Vertical Structure of the Ocean Current Response to a Hurricane

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  • 1 Department of Meteorology. U.S. Naval Postgraduate School, Monterey California
  • | 2 Hurricane Research Division, NOAA-AOML, Miami, Florida
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Abstract

During the passage of hurricane Norbert in 1984, the Hurricane Research Division of NOAA conducted a Planetary Boundary Layer Experiment that included the deployment of Airborne eXpendable Current Profilers (AXCP). A total of. 16 AXCPs provided for the fist time high-resolution vertical profiles of currents and temperatures in hurricane wind conditions. This study focuses on the vertical structure of the near-inertial baroclinic current excited by the passage of this hurricane.

The transient hurricane-induced currents are isolated from the AXCP profiles in Norbert by subtracting a spatially-averaged current. Near the center of hurricane Norbert, the WKBJ-scaled vertical wavenumber spectra are a decade greater than the Garrett-Munk spectra (GM75). The fist ten linear, baroclinic free modes are calculated from the spatially-averaged Brunt–Väisälä frequency. To allow a more direct comparison with the AXCP observations in the current wind regime, the near-inertial response for the three dimensional velocities is simulated by superposing a hurricane-like wind stress field onto the first ten baroclinic modes. About 70% of the current variance in hurricane Norbert can be explained by a sum of only the first four near-inertial modes. Most of the ocean current variability can be accounted for by the wind stress curl, although the direct effect of the wind stress and the soon divergence do contribute to the observed current variance within 30–60 km from the storm. However, these last two effects rapidly diminish after one inertial period. Although the energy input by the hurricane forcing is spread over all of the vertical wavelengths, most of the energy is contained in the gravest four vertical modes which then govern the dynamics in the wake region.

Abstract

During the passage of hurricane Norbert in 1984, the Hurricane Research Division of NOAA conducted a Planetary Boundary Layer Experiment that included the deployment of Airborne eXpendable Current Profilers (AXCP). A total of. 16 AXCPs provided for the fist time high-resolution vertical profiles of currents and temperatures in hurricane wind conditions. This study focuses on the vertical structure of the near-inertial baroclinic current excited by the passage of this hurricane.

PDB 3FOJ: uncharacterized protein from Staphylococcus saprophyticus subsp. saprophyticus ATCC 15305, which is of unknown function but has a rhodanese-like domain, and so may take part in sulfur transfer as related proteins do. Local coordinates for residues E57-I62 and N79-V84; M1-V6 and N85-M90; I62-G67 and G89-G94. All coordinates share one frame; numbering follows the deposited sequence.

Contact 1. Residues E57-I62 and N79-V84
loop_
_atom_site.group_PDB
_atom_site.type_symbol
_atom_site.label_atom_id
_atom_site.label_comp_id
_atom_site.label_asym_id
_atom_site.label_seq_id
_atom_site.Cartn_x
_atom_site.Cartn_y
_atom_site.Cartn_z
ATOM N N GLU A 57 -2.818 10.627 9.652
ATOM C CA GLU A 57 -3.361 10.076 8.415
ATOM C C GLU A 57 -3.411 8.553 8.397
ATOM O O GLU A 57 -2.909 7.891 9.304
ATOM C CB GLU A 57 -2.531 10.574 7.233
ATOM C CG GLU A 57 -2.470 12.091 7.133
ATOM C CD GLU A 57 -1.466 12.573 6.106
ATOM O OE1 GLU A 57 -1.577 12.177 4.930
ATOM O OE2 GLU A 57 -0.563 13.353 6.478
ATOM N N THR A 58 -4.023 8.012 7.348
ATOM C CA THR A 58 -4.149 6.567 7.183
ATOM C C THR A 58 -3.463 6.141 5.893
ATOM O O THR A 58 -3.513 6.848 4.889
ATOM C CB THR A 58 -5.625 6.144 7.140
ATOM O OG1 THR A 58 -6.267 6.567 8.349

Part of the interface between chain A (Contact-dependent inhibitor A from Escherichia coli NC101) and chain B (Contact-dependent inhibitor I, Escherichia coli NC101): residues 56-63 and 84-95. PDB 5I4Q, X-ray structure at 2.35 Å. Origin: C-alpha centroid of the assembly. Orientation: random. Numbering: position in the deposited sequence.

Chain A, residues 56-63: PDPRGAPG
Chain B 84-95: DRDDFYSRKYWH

The transient hurricane-induced currents are isolated from the AXCP profiles in Norbert by subtracting a spatially-averaged current. Near the center of hurricane Norbert, the WKBJ-scaled vertical wavenumber spectra are a decade greater than the Garrett-Munk spectra (GM75). The fist ten linear, baroclinic free modes are calculated from the spatially-averaged Brunt–Väisälä frequency. To allow a more direct comparison with the AXCP observations in the current wind regime, the near-inertial response for the three dimensional velocities is simulated by superposing a hurricane-like wind stress field onto the first ten baroclinic modes. About 70% of the current variance in hurricane Norbert can be explained by a sum of only the first four near-inertial modes. Most of the ocean current variability can be accounted for by the wind stress curl, although the direct effect of the wind stress and the soon divergence do contribute to the observed current variance within 30–60 km from the storm. However, these last two effects rapidly diminish after one inertial period. Although the energy input by the hurricane forcing is spread over all of the vertical wavelengths, most of the energy is contained in the gravest four vertical modes which then govern the dynamics in the wake region.

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